TAG | social networks
This article describes a clever attack against Secret, the “anonymous” secret sharing app.
Their technique allows the attacker to isolate just a single target, so any posts seen are known to be from them. The company is working on detecting and preventing this attack, but it is a hard problem.
In general, any anonymity system needs to blend the activity of a number of users so that any observed activity could have originated from any of them. For effective anonymity the number needs to be large. Just pulling from the friends in my address book who also use Secret is way too small a group.
Russia seems to have a conflicted relationship with Twitter and Internet censorship in general.
While trying to portray themselves as open and democratic, they clearly have a real problem with the radical openness of social media like Twitter.
Maxim Ksenzov, deputy head of Roscomnadzor (Russia’s censorship agency), said Twitter is a “global instrument for promoting political information” and that they could block Twitter or Facebook in minutes.
Prime Minister Dimitri Medvedev responded on his Facebook account, saying that state officials “sometimes need to turn on their brains” rather than “announcing in interviews the shutdown of social networks.” Which is not quite the same as saying that they would not do so.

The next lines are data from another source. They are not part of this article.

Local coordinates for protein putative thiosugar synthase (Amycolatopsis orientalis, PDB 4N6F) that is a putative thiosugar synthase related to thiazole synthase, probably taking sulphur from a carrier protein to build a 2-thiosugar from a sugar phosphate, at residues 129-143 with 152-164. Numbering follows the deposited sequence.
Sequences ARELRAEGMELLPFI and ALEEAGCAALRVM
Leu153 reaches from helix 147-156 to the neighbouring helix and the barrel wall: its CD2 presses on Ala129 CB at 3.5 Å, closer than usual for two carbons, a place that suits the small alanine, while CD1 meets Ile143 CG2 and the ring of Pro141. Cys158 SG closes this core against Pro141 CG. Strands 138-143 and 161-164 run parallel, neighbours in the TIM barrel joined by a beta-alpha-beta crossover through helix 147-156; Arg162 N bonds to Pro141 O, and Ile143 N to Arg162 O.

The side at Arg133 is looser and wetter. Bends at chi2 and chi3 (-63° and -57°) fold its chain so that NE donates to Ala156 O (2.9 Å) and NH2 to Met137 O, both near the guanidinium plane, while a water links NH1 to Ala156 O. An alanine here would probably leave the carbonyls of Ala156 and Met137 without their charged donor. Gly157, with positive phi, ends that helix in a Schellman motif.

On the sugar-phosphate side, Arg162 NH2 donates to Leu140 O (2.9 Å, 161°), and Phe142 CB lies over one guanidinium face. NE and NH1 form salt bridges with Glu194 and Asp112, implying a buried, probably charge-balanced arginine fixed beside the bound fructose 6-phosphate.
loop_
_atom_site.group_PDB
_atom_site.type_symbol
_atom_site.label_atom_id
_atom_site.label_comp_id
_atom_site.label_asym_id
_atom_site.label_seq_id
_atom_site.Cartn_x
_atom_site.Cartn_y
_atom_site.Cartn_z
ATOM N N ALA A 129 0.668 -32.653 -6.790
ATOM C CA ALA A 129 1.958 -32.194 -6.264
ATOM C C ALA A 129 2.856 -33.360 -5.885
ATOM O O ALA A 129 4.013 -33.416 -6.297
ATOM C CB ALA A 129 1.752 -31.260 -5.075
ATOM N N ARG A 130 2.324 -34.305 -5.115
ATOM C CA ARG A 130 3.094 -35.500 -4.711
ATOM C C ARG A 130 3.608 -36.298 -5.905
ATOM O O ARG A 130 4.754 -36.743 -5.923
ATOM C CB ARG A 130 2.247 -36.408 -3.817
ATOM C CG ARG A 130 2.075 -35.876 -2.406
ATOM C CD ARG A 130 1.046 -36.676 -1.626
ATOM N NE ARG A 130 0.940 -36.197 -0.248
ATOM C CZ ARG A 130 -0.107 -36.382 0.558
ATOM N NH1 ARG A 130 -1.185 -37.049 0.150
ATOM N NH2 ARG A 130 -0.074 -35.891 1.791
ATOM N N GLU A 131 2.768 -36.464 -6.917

The primary desire in Russia is for Twitter and all other social networks to open offices in Russia. That would smooth communications, but also provide leverage to push for censorship or access to data as needed.
Adam Rifkin on TechCrunch has an interesting article about Tumblr and how it is actually used.
The thesis of the article is that Tumblr is used more openly and for more sensitive things than Facebook because the privacy model is so much easier to understand and implement.
If you have five interests and corresponding social circles, just set up five pseudonymous Tumblrs. Each then becomes its own independent social space with minimal risk of cross contamination.
While all of those Tumblrs are public and discoverable, in practice they are not easy to find and unlikely to be stumbled upon by undesired individuals. This is classic security by obscurity.
By contrast, Facebook wants you to put everything in one place, then use various settings to try to ensure that only the desired subset of friends, friends of friends, or the general public have access to it.
This ties to the case I have been making for a while that people want to be able to separate their various personality shards among their various social circles. Even with access controls, using the same account for all of them may be too much connection and the odds of accidentally releasing information to the wrong people is too likely.
I would like to see something like Tumblr provide stronger abilities to restrict discoverability, but it represents an interesting and growing alternative model to Facebook.